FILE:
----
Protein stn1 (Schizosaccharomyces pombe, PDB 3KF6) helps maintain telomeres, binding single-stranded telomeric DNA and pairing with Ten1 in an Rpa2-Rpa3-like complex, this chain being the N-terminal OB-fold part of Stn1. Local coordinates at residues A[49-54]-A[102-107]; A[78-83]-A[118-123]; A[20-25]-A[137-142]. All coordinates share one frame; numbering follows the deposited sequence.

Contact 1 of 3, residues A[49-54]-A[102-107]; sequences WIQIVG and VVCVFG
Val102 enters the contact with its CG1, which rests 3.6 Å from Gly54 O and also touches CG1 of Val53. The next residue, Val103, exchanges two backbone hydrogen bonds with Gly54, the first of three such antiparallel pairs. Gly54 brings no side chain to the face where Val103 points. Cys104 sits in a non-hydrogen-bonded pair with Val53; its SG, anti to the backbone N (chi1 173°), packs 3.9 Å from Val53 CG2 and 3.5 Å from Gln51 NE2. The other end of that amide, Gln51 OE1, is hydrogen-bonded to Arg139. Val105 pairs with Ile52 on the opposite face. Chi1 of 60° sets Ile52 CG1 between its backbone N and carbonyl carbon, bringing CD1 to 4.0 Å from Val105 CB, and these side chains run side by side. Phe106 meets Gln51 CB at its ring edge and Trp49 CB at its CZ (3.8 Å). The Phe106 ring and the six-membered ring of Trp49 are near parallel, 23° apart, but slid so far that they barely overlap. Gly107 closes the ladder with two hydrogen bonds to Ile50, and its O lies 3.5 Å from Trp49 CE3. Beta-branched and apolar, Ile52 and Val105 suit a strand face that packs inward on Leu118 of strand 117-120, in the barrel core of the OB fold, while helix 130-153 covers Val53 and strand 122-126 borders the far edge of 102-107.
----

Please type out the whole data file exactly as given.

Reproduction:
Protein stn1 (Schizosaccharomyces pombe, PDB 3KF6) helps maintain telomeres, binding single-stranded telomeric DNA and pairing with Ten1 in an Rpa2-Rpa3-like complex, this chain being the N-terminal OB-fold part of Stn1. Local coordinates at residues A[49-54]-A[102-107]; A[78-83]-A[118-123]; A[20-25]-A[137-142]. All coordinates share one frame; numbering follows the deposited sequence.

Contact 1 of 3, residues A[49-54]-A[102-107]; sequences WIQIVG and VVCVFG
Val102 enters the contact with its CG1, which rests 3.6 Å from Gly54 O and also touches CG1 of Val53. The next residue, Val103, exchanges two backbone hydrogen bonds with Gly54, the first of three such antiparallel pairs. Gly54 brings no side chain to the face where Val103 points. Cys104 sits in a non-hydrogen-bonded pair with Val53; its SG, anti to the backbone N (chi1 173°), packs 3.9 Å from Val53 CG2 and 3.5 Å from Gln51 NE2. The other end of that amide, Gln51 OE1, is hydrogen-bonded to Arg139. Val105 pairs with Ile52 on the opposite face. Chi1 of 60° sets Ile52 CG1 between its backbone N and carbonyl carbon, bringing CD1 to 4.0 Å from Val105 CB, and these side chains run side by side. Phe106 meets Gln51 CB at its ring edge and Trp49 CB at its CZ (3.8 Å). The Phe106 ring and the six-membered ring of Trp49 are near parallel, 23° apart, but slid so far that they barely overlap. Gly107 closes the ladder with two hydrogen bonds to Ile50, and its O lies 3.5 Å from Trp49 CE3. Beta-branched and apolar, Ile52 and Val105 suit a strand face that packs inward on Leu118 of strand 117-120, in the barrel core of the OB fold, while helix 130-153 covers Val53 and strand 122-126 borders the far edge of 102-107.